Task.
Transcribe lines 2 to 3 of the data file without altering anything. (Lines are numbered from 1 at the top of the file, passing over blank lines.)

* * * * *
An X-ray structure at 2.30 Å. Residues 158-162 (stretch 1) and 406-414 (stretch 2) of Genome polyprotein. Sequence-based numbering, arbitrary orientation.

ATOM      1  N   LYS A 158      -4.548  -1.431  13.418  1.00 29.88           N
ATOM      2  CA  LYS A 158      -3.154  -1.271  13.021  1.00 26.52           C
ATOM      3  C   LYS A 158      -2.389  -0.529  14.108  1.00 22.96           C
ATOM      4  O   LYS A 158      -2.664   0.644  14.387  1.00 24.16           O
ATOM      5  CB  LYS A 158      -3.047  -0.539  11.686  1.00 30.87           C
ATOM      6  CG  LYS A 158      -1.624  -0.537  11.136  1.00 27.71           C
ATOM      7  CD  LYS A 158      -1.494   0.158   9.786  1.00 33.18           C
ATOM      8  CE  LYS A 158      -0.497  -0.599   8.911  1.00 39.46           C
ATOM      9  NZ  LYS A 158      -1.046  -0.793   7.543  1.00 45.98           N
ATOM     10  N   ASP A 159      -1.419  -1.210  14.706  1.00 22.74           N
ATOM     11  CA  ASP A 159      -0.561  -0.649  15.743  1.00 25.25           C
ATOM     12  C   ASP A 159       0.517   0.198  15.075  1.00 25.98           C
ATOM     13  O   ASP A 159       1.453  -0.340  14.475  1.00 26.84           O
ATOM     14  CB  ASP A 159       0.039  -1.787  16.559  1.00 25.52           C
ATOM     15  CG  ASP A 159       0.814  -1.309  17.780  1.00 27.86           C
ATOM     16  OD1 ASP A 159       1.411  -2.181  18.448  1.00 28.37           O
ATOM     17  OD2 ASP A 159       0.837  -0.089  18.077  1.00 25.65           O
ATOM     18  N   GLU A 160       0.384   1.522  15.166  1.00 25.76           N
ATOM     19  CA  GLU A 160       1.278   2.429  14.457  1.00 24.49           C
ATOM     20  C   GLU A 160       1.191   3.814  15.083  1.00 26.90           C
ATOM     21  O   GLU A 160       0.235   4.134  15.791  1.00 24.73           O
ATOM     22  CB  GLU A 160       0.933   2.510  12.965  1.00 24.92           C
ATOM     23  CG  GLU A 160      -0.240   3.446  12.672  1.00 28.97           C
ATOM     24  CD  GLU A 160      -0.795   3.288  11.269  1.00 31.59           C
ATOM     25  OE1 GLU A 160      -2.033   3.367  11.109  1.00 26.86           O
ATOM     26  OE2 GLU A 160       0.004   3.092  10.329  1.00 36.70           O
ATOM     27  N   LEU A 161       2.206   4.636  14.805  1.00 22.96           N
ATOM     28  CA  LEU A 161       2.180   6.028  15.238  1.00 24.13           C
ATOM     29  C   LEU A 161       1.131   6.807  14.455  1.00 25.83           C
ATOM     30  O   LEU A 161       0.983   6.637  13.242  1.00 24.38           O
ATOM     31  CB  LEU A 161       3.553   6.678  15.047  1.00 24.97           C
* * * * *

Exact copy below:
ATOM      1  N   LYS A 158      -4.548  -1.431  13.418  1.00 29.88           N
ATOM      2  CA  LYS A 158      -3.154  -1.271  13.021  1.00 26.52           C